Then and Now

Exactly a month ago, on March 3, Ole Miss baseball fans waited anxiously for that week's polls to be released. The Rebels were sitting at 8-0 and had a realistic shot at being named the top team in the country. Baseball America placed Ole Miss at No. 2, and that "snub" was the most adversity the team had faced thus far.

My what difference a month makes.

The Rebels upended Southern Miss a day later to move to 9-0, but since then, a free fall has occurred in the polls and the stat sheet. The consensus top-five rankings have been replaced by a solitary 23 spot in one of the four major polls. If the SEC Tournament began today, Ole Miss would have to survive a tiebreaker to even be a participant.

A recent five-game losing streak has since been replaced by back-to-back wins, but the one-run victories over Alabama and Memphis have done little to settle the discontent entering arguably the most important stretch of the season. Vanderbilt and LSU invade Oxford during the next two weeks, with South Alabama visiting in a two-game set sandwiched in between.

A successful homestand can reinvigorate the team (and the fan base) and let the ball begin to roll back in the right direction. Confidence and momentum are two intangibles Ole Miss needs to soon seize.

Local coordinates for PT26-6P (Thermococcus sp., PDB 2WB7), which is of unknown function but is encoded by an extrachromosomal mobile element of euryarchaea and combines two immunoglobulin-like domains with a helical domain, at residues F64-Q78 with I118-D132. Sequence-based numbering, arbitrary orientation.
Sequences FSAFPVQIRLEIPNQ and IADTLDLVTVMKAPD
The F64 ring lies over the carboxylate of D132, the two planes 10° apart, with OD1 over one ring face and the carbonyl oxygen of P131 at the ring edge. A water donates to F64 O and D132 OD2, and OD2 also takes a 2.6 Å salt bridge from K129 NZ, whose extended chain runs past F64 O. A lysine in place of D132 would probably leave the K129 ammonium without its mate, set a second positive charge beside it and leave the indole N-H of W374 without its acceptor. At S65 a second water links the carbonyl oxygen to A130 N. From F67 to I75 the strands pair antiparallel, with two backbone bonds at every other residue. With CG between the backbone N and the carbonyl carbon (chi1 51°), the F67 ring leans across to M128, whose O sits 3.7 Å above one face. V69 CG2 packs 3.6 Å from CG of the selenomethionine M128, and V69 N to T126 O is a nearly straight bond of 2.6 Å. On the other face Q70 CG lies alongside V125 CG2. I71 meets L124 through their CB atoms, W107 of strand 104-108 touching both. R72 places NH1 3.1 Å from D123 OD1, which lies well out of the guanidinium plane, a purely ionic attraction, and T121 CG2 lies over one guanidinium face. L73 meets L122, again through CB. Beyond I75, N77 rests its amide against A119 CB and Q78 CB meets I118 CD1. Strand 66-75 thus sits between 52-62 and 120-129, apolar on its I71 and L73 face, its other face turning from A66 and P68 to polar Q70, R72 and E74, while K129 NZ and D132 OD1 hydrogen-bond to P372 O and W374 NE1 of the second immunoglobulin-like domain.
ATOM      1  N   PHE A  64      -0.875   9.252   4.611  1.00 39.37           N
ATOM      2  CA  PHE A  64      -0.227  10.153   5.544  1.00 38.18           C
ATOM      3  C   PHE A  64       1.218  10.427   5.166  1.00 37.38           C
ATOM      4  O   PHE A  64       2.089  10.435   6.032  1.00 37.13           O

Since the victory over the Golden Eagles, the Rebels are 8-11 overall and 4-5 after the first three SEC weekends. Disregard the 9-0 start, and Ole Miss is a team searching for an identity.

Let's examine the three phases in order from sweet to sour. The Rebels have pieced together a couple wins and have time to bounce back without critical damage, but the time is now to perform like expectations suggest possible.


Beginning count from the first loss against Arkansas State, Ole Miss is sporting a team ERA of 4.02. That is above the overall ERA of 3.50, but four runs per game is more than serviceable in college baseball. Most teams would be ecstatic with that statistic. Also, opponents are hitting just .265 during this stretch. As I have written before, the limited pitching problems are magnified because of inconsistencies in other areas. Mistakes have come at inopportune times, but any time is inopportune when scoring is an issue. For now, the rotation is stable with Lance Lynn, Drew Pomeranz and Cody Satterwhite. And the bullpen is anchored by three pitchers with less than two ERAs – Scott Bittle, Justin Cryer and Rory McKean. Nathan Baker illustrated last how effective he can be during midweek action with 4.2 scoreless innings. So, of course things could be better, but the pitching is more than good enough to win.